I’ve been going through my files looking for cookie recipes that I want to share with my Canadian penpals–and there are loads of files – five boxes of cookie recipes in recipe boxes alone; about 15 3-ring binders of cookie recipes going back to 1958 when I got married; I didn’t have cookbooks except for one Betty Crocker cookbook that was a wedding present–I began that year cutting out the Christmas recipes that were in the 1958 women’s magazines. Plus a lot of cookie cookbooks! So, I am trying to share–starting with some oatmeal cookie recipes; there may be as many oatmeal cookie recipes as there are brownie recipes!

To make Outstanding Oatmeal cookies, you will need:

1 1/2 cups packed brown sugar
1 cup margarine or butter, softened (make sure its a solid stick margarine, like Imperial – those spreads have a high water content)
1 egg
2 1/2 cups quick-cooking oats
1 cup all purpose flour
1 cup M&Ms plain chocolate candies
3/4 cup chopped nuts
1/2 cup raisins
1/4 cup flaked or shredded coconut, if desired
1 tsp baking soda
1/2 tsp salt

Heat oven to 350 degrees. Mix brown sugar, margarine or butter. vanilla an egg in a large bowl until well blended. Stir in remaining ingredients. Drop dough by rounded teaspoonsfull about 2″ apart onto cookie sheets lined with parchment paper. Press 3 or 4 more dandies into each cookie, if desired. Bake until golden brown, 8 to 10 minutes. Cool slightly; remove to wire rack. Makes about 4 dozen cookies **

OLD FASHTIONED OATMEAL COOKIES – to make these cookies you will need:
2 1/2 cups uncooked old-fashioned oats
1 1/2 cups all purpose flour
1 cup finely chopped walnuts
1 tsp baking soda
1/2 tsp salt
1/2 tsp cinnamon
1/2 cup shortening (shortening is something like Crisco, a solid type of shortening)
1/2 cup butter or margarine (1/2 cup = 1 stick butter, softened, or 1 stick solid margarine, such as Imperial)
1 cup firmly packed brown sugar
1/2 cup granulated sugar
2 eggs
1 tsp vanilla extract

Preheat oven to 375 degrees. Line cookie sheets with parchment paper (or else lightly grease two cookie sheets)
In a bowl combine oats, flour, walnuts, baking soda, salt & cinnamon. set aside.
In mixer bowl cream shortening, butter or margarine and sugars until light and fluffy. Beat in eggs and vanilla. gradually beat in dry ingredients just until combined. Drop by level tablespoons 2″ apart on prepared cookie sheets. bake 10-12 minutes, until golden brown. cool on cookie sheet 5 minutes, then transfer to racks to cool completely. Makes about 6 dozen.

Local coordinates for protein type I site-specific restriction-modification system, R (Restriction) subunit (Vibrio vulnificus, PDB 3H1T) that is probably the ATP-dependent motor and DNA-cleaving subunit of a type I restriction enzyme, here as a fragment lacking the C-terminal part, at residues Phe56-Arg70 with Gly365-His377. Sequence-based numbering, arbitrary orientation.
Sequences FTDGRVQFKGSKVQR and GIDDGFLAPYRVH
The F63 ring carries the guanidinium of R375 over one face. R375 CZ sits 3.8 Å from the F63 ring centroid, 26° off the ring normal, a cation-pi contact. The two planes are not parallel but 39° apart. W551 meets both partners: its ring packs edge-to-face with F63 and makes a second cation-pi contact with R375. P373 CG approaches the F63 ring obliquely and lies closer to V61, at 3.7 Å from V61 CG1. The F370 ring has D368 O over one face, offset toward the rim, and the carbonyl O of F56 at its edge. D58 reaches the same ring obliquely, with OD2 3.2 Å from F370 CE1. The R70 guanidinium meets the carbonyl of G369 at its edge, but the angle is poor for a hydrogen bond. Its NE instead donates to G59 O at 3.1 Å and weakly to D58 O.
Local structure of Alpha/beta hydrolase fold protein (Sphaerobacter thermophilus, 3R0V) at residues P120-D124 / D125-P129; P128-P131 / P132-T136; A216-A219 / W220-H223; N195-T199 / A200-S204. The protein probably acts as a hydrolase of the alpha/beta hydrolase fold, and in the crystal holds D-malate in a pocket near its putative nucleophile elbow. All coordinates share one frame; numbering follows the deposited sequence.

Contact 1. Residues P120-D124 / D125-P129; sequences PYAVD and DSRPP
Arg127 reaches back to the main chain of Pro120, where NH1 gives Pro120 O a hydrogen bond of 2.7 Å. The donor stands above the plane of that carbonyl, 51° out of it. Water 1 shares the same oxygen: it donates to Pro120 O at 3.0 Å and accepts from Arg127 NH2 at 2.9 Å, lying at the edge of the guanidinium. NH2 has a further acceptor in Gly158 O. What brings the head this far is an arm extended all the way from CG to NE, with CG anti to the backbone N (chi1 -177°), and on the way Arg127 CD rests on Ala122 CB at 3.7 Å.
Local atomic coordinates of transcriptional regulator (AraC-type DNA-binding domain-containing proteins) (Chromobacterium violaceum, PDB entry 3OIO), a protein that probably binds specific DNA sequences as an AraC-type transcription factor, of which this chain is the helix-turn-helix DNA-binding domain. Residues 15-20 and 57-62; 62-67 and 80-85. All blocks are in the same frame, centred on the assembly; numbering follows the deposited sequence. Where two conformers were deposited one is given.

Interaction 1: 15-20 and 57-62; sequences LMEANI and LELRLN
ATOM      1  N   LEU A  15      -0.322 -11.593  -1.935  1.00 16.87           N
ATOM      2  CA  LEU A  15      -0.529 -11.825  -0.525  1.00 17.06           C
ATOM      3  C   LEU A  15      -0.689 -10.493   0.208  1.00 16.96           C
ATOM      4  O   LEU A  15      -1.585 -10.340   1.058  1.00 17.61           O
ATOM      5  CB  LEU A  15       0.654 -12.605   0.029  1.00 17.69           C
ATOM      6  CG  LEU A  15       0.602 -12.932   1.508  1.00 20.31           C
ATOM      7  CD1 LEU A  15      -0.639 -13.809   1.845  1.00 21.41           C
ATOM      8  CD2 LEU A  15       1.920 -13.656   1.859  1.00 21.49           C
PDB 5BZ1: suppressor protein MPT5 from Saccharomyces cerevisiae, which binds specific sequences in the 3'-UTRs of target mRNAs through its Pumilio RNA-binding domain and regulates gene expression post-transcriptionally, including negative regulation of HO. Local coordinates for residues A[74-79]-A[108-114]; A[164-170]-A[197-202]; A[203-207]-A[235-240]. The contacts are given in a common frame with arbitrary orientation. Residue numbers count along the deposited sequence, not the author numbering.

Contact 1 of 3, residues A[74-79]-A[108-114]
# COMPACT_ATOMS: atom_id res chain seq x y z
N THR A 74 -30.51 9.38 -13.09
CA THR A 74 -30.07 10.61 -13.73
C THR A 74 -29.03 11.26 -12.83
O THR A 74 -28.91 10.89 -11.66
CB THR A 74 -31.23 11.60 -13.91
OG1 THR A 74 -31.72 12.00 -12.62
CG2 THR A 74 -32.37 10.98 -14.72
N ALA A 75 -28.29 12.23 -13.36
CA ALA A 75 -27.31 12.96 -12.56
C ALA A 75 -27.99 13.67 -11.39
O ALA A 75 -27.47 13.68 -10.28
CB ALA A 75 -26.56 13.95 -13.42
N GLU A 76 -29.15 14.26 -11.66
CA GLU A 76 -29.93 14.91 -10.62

Just a couple suggestions–if you are serious about making cookies and you don’t want to spend all that money on oats, nuts, eggs, etc and not have really nice cookies to show for it, buy parchment paper – I see it every where now. Stock up on it. Also invest in a set of measuring spoons–get a nice stainless set of spoons; they’ll last forever. I bought the long handled type which makes it easier to measure baking soda, vanilla, cinnamon.

When you buy walnuts or pecans (or any kind of nuts for that matter) – take them out of the bags they came in as soon as you get home with them and pour each kind of nuts into glass quart jars–or Tupperware containers–but the main thing is–refrigerate them until you are ready to bake something. Refrigerated walnuts or pecans–or any other kind of nut–have a much longer “shelf” life if kept in the frig. Where I live there is a Trader Joes that always stocks fresh nuts. We also have a store called Smart & Final which carries large quantities of baking ingredients. I like buying molasses in a gallon container (and transfer a pint or so into a glass container) and large quantities of real vanilla extract. Costco and Sam’s Club also carry large sizes of baking ingredients. It’s a good investment .

Another thing I really like are new baking sheets–I like to replace them about once a year but I do a lot of baking. Around Christmas time, a lot of stores–even Penney’s and Kohl’s carry nice new baking sheets and other baking equipment like muffin pans. (and watch for the sales at all of these stores–a few years ago I bought a Wilton chocolate melting pot–and got it for 40% off. My daughter in law was so impressed that she and her sister also bought chocolate pots on sale at Michael’s. Watch for their sale coupons in the mail! They also carry parchment paper.

If you use just parchment paper on your cookie sheets, the cookie sheets will last for a much longer time. And shiny cookie sheets bake much nicer cookies. You can re-use the parchment paper–maybe about half a dozen times or more.

I apologize if this is too much information but these are tips that I learned the hard way by myself over many years. We were pretty poor most of the years my sons were growing up and I didn’t always have the money to invest in new baking sheets. Just saying….

if you are serious about baking, be serious about your equipment. And electric mixers? Get a good one! – I bought a bright red Sunbeam mixer when I retired; I also have a bright blue Kitchen Aid mixer that I get out when I start the heavy duty baking but its too big and bulky for my every day kitchen. I am also serious about sturdy different sized spatulas–I think I have half a dozen in different sizes.